In the T315I positive cohort 1, we sequenced two to five longitudinal time points from patients treated with imatinib, dasatinib and/or nilotinib, which allowed a retrospective description of the mutation evolution. We found a rapid and ever increasing nature of the T315I mutation. For the majority of patients under ineffective TKIs, a 1%–2% mutation load expanded to Sanger sequencing detection limits in between two routine analysis time points corresponding to three months. As a consequence of the rapid T315I subclonal outgrowths, each sequenced sample is only a snapshot of the mutational landscape at one time point and despite narrow monitoring intervals, the low percentage mutation onset can be missed. In fact, we only identified the early onset of the T315I mutation in every second patient. For patients without any detectable low percentage T315I mutation, we had sequenced at least one earlier time point and could not detect any mutation with at least a 1% load. The rapid T315I outgrowths demonstrated in our study supports the quest for introduction of UDS in routine clinical procedures3016 and the relevance of mutation monitoring requested by ELN guidelines1 for patients with suboptimal response (“failure category” and “warning category”). After the first year, patients with BCR-ABL1/ABL1 (%IS) below 1 fall into the “warning category.” Therefore, absolute BCR-ABL1 transcript numbers are low, despite good RNA quality. Mutations in these patients can only be detected if the mutation load is high. Mutations detected at those time points are very informative; however, the number of false negative sequencing results is probably considerable, and negative results should be interpreted with caution. A one-time negative sequencing result cannot exclude the contribution of a mutation in the course of resistance. Patients with rapid clonal evolution might benefit from BCR-ABL1 sequencing several times during disease evolution.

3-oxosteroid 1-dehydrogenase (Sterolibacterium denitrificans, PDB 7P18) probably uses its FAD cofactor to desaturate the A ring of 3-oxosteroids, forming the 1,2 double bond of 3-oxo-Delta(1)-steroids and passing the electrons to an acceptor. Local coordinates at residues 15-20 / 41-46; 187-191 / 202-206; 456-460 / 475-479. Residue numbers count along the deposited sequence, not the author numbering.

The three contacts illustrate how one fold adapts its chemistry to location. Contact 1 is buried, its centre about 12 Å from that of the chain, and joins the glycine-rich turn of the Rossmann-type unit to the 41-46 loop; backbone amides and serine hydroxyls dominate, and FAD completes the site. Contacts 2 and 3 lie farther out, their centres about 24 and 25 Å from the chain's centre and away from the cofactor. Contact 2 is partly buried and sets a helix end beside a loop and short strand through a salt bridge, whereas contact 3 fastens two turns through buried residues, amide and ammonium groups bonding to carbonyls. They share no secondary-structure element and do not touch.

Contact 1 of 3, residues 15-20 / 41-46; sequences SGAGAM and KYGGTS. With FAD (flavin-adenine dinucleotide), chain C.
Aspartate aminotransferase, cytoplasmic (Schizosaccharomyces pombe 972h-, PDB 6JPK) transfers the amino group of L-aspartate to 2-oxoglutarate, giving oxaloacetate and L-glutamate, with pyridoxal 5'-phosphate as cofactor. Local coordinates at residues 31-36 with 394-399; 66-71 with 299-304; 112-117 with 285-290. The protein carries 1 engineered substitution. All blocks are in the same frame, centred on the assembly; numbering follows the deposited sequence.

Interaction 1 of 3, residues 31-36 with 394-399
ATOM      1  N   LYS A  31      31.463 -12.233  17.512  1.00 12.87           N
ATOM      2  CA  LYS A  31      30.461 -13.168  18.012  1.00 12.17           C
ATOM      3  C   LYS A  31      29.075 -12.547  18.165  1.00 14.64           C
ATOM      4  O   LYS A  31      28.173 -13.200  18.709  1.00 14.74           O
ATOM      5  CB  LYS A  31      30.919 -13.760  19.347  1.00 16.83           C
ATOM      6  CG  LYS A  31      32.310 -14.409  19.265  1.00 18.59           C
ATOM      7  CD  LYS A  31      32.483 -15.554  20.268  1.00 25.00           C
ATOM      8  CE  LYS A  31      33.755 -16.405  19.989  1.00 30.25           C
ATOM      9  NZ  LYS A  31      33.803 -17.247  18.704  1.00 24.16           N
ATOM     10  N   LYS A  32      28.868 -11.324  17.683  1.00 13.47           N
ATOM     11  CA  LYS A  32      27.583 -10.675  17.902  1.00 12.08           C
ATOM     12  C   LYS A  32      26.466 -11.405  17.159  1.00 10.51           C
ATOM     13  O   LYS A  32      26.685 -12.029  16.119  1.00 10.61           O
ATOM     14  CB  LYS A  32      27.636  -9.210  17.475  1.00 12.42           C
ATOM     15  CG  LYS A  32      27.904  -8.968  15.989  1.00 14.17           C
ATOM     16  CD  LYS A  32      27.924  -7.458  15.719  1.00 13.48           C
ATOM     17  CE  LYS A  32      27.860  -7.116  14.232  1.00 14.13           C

Although all low percentage (<15%) T315I mutations were detectable by Sanger sequencing at subsequent routine sampling time points, results from UDS would have allowed an earlier therapy intervention and earlier consideration of alloSCT, as recommended by the current ELN guidelines for patients with T315I mutations. This would increase the time frame needed to prepare an alloSCT, e.g. initiation of HLA typing of patient’s siblings or the search for unrelated stem cell donors.1